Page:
My story begins in kindergarten. I was going to a well visit at my local pediatrician, and the doctor noticed a slight curvature in my spine…little did I know how many appointments and x-rays were to come after that visit! After this appointment, we went to the Institute for Spine and Scoliosis, where after an examination and series of x-rays, we received a formal diagnosis; I had Scoliosis with a curve of 18 degrees. While this was a difficult experience, and especially hard to understand at my age, it was comforting knowing that I was being taken care of by some of the best in the field. At the time, my parents had a more difficult time accepting the diagnosis; in fact, they panicked. My aunt had gone through life-changing spinal rod fusion as a teenager, and they feared the worst. Due to my family history, it was decided to move forward with treatment.
Before I knew it, I was being fitted for my first nighttime brace and picking out the design; I chose pink and purple hearts! The first few nights of wearing my brace were very rough, but my parents reinforced that I had to wear it to prevent surgery. I encourage kids, no matter the tears and fears, to keep fighting and wear the brace! Since then, I have had nine custom Boston braces, and the designs, shapes, and sizes have evolved as I have grown older. Looking back, I am amazed at how much my body changed every 6-12 months, and therefore, my braces transformed too. Additionally, bone age hand x-rays were added to my routine out-of-brace and in-brace x-rays. Now, I am proud to report that after years of wearing my brace diligently, despite feeling different, my curve has improved significantly, and I am hoping to be 6 months to a year away from saying goodbye to my brace. Although I am extremely lucky to perform everyday activities and avoid surgery, seeing children over the years, with more severe curves than mine, always breaks my heart. Many teens and children are affected by their Scoliosis in their everyday lives; therefore, I am a huge advocate for early detection, as it can change a life, when possible.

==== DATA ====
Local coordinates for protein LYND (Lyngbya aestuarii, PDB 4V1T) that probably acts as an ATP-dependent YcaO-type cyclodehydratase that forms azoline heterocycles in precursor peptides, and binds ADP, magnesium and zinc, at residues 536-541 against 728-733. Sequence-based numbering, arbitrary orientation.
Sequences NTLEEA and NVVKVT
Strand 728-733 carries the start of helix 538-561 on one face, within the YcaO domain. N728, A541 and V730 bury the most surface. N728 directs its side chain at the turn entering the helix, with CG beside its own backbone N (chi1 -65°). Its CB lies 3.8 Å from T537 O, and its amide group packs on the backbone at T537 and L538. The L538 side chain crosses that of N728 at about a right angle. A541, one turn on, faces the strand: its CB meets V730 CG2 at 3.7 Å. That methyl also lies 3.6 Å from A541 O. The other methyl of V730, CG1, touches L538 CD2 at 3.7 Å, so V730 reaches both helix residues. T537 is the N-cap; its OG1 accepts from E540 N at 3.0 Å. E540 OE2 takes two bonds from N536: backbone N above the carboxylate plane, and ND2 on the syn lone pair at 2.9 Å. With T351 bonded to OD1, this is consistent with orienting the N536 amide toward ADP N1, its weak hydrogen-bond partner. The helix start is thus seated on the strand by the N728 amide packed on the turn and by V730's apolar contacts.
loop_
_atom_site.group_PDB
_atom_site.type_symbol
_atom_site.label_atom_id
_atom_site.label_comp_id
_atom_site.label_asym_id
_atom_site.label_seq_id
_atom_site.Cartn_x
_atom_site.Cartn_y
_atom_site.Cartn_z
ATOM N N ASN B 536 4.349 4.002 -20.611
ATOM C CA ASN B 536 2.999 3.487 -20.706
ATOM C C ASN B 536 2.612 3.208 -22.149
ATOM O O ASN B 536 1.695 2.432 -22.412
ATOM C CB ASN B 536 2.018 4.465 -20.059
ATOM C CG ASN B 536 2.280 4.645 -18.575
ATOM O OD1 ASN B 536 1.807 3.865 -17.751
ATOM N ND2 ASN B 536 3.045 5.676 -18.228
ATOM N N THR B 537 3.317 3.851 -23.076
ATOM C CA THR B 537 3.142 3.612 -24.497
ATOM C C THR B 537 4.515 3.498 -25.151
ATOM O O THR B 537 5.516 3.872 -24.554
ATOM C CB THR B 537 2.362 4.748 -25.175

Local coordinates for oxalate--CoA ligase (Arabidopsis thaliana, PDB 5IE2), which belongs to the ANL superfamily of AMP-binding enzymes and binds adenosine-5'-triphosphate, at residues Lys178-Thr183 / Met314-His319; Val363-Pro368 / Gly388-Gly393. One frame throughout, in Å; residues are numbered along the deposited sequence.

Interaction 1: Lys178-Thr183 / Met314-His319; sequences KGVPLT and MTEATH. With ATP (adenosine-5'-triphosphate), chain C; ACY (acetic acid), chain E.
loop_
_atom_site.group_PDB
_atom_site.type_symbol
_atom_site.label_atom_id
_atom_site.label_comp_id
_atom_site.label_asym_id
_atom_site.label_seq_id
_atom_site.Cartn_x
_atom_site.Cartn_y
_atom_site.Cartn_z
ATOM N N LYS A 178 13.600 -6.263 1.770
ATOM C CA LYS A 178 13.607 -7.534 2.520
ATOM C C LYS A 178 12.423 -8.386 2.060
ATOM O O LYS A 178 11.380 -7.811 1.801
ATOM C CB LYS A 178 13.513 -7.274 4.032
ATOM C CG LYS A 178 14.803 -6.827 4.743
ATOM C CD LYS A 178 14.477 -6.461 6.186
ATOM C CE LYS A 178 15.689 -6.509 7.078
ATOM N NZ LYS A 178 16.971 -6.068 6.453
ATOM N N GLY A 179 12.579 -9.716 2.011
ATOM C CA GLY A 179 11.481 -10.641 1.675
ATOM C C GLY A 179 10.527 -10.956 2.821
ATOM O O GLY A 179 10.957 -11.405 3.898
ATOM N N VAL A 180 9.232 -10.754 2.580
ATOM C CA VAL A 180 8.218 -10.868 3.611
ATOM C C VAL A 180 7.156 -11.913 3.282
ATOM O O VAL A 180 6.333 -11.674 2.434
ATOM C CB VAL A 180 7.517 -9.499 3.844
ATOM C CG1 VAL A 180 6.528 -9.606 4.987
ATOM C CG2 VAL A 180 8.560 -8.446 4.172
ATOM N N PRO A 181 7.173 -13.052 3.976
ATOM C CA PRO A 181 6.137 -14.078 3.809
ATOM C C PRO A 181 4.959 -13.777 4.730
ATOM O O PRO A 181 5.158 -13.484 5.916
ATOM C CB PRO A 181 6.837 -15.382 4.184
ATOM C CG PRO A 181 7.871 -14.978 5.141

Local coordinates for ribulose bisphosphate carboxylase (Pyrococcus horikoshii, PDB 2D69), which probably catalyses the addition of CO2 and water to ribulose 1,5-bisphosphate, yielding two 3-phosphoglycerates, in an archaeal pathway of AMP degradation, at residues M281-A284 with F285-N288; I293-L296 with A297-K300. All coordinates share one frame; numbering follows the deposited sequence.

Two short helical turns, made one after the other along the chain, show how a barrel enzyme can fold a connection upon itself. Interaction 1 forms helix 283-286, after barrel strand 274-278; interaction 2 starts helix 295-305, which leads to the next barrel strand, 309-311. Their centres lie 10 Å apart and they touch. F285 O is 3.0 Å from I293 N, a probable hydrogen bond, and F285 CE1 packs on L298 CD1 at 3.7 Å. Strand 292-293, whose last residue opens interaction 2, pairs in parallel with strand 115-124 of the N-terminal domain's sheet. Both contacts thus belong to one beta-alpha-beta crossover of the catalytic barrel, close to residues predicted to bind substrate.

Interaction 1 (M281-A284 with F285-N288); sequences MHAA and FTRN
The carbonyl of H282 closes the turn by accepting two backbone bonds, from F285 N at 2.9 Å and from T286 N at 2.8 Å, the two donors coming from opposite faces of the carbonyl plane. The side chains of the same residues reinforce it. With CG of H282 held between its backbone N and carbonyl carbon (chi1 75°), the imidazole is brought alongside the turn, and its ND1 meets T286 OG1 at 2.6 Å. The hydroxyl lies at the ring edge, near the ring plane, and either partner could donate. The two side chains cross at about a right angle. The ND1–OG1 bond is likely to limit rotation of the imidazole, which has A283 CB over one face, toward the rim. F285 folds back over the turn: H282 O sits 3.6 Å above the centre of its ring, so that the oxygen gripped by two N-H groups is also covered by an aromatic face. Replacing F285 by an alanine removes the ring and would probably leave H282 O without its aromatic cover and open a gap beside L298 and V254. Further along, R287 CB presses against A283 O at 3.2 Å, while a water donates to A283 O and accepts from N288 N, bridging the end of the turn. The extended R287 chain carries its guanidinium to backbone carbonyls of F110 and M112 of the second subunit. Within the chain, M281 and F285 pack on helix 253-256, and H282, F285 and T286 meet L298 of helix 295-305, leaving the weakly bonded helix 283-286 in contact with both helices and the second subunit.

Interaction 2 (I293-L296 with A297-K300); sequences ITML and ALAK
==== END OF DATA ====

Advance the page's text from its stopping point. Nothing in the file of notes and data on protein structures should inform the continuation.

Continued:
My diagnosis and treatment have empowered me in ways I never imagined. For one, I have learned that true friends do not laugh at you at sleepovers, they strap you in at bedtime! Also, in the past year, I have become involved in my local Miss America Organization, earning the title of Miss Metropolitan’s Outstanding Teen. A requirement for competing under the organization is representing and serving a Social Impact Initiative, which is something you are extremely passionate about and an advocate for. In the beginning of my journey with the Miss America Organization, I found it difficult to figure out what my Social Impact Initiative would be. I soon realized that it should be something you have experienced, can speak comfortably about, and want to support. Having Scoliosis has inspired me to share with my community not only the importance of Scoliosis Awareness, but the acceptance of any difference or deformity. These goals led me to get involved with Setting Scoliosis Straight.
The end may be in sight for wearing my brace, but supporting Setting Scoliosis Straight and spreading awareness continues after. In the future, I plan on sharing my story with as many audiences as possible and speak for those unheard. Awareness will support early diagnosis, as well advancements in the research and techniques that treat Scoliosis. I am ecstatic to work with Setting Scoliosis Straight to raise awareness, funds, and hope. Scoliosis does not make you inferior to others, it makes you stronger.